Many thanks to Ron Hockley and the Neo Fund for indulging my own personal vision in capturing the essence of the work they do.
I had photographed around the Managua barrios of La Chureca and Tipitapa with the micro finance group, The Neo Fund, for two years before gaining access to the garbage dump and its workers. As most photographers will attest, the camera is indeed a buffer between you and your subject. The magnitude of what you're capturing often will not hit you until you are back in your room or studio editing images for your client. Shooting in the dump, I was caught up with the energy, the excitement when new trucks would arrive, the jubilation at finding prize items which might bring extra money another day. Shooting over kids sifting through restaurant scraps near stray needles and animal corpses and people eating food they'd rescued and cooked over rudimentary fires didn't really faze me until I began editing and the sobering reality hit me. This work captures just another day for the extremely impoverished, for those who don't have enough of a world view to hope for more. Micro-lending organizations like The Neo Fund reach out to these people, giving them opportunities to not just see the world (and their own futures) differently, but to dream of their own change and make it happen.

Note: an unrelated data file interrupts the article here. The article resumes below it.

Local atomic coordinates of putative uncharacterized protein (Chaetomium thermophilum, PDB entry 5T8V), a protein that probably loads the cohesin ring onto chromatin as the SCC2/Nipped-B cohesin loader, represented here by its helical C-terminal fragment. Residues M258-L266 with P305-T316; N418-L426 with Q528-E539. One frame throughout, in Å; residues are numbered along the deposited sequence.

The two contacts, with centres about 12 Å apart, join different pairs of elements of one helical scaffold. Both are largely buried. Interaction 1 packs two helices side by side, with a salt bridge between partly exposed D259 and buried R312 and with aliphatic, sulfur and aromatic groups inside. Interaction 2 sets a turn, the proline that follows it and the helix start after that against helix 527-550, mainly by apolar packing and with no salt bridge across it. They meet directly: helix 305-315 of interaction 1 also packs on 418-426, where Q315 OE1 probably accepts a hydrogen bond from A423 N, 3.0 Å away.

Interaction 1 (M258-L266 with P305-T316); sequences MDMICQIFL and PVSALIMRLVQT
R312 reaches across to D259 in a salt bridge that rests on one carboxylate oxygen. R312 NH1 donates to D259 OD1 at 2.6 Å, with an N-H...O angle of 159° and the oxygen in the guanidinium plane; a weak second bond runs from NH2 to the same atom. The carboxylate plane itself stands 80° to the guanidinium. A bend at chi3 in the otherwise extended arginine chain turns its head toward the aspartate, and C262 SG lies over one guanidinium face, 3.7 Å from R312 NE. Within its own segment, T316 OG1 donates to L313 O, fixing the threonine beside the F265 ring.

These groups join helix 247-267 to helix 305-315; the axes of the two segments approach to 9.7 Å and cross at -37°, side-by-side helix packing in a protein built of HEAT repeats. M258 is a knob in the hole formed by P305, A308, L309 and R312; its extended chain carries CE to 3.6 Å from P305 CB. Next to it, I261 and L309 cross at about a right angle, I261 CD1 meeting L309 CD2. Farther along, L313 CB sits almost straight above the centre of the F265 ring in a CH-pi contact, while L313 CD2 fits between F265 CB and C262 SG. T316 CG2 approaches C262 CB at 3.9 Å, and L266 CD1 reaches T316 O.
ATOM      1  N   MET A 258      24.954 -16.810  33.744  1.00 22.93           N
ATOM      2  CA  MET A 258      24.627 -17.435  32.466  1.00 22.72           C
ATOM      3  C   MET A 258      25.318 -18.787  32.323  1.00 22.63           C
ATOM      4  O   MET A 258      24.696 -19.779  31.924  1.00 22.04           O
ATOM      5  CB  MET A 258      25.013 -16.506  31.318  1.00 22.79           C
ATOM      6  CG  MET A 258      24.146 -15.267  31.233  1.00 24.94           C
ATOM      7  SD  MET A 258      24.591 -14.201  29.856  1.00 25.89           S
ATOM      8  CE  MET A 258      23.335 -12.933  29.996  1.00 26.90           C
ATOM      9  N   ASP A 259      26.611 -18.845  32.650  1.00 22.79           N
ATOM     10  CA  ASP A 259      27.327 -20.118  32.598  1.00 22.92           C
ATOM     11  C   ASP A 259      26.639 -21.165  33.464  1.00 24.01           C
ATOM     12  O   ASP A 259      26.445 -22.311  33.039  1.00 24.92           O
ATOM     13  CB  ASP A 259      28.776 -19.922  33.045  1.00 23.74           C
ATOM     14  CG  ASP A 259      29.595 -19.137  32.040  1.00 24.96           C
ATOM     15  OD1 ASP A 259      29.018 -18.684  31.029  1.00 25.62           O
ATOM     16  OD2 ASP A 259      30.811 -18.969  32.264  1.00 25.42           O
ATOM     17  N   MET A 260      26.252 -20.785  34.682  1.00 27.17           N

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The Neo Fund